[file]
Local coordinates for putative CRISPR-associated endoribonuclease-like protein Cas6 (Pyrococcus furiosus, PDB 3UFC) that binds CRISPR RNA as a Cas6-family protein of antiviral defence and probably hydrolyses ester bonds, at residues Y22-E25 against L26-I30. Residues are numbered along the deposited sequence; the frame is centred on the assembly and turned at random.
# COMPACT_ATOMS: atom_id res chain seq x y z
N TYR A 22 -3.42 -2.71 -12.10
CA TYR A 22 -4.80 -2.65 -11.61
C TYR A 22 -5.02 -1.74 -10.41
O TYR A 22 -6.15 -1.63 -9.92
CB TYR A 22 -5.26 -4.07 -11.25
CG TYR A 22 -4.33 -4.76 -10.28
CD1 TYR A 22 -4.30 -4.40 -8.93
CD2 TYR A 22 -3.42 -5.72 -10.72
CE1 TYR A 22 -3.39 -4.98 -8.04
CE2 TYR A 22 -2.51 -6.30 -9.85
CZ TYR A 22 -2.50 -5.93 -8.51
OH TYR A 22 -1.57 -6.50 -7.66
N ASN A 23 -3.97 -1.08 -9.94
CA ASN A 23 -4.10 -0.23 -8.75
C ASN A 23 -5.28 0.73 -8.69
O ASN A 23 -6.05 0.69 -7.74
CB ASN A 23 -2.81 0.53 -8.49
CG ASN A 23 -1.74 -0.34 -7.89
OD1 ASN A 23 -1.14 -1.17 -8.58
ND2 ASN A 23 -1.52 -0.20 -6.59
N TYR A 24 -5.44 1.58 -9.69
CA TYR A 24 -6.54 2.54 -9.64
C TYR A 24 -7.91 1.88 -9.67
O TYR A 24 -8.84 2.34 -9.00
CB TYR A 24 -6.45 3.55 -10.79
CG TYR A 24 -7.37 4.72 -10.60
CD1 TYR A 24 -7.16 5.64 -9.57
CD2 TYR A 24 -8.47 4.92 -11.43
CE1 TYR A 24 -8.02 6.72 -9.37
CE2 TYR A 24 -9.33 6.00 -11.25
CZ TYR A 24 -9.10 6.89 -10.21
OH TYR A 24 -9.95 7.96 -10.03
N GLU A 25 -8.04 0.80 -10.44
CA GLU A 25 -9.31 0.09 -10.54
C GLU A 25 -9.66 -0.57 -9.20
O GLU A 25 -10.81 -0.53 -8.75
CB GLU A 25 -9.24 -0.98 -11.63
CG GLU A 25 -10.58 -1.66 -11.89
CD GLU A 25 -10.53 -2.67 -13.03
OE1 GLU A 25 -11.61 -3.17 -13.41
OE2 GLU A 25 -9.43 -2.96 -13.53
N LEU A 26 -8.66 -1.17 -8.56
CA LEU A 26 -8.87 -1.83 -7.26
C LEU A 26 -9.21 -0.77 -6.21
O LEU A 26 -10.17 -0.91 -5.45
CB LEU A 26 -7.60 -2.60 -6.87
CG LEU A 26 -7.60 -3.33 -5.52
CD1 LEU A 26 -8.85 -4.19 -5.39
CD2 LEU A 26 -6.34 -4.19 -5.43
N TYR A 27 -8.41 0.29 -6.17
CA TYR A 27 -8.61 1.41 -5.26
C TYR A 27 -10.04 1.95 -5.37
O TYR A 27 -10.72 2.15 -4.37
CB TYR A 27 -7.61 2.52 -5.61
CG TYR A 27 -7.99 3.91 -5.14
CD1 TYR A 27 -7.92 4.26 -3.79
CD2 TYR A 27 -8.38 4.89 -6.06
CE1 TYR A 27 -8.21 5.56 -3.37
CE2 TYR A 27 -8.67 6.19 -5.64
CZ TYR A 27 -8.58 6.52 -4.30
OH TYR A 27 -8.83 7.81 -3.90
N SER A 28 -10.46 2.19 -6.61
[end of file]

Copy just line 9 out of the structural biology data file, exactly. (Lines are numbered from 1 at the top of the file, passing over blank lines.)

CD1 TYR A 22 -4.30 -4.40 -8.93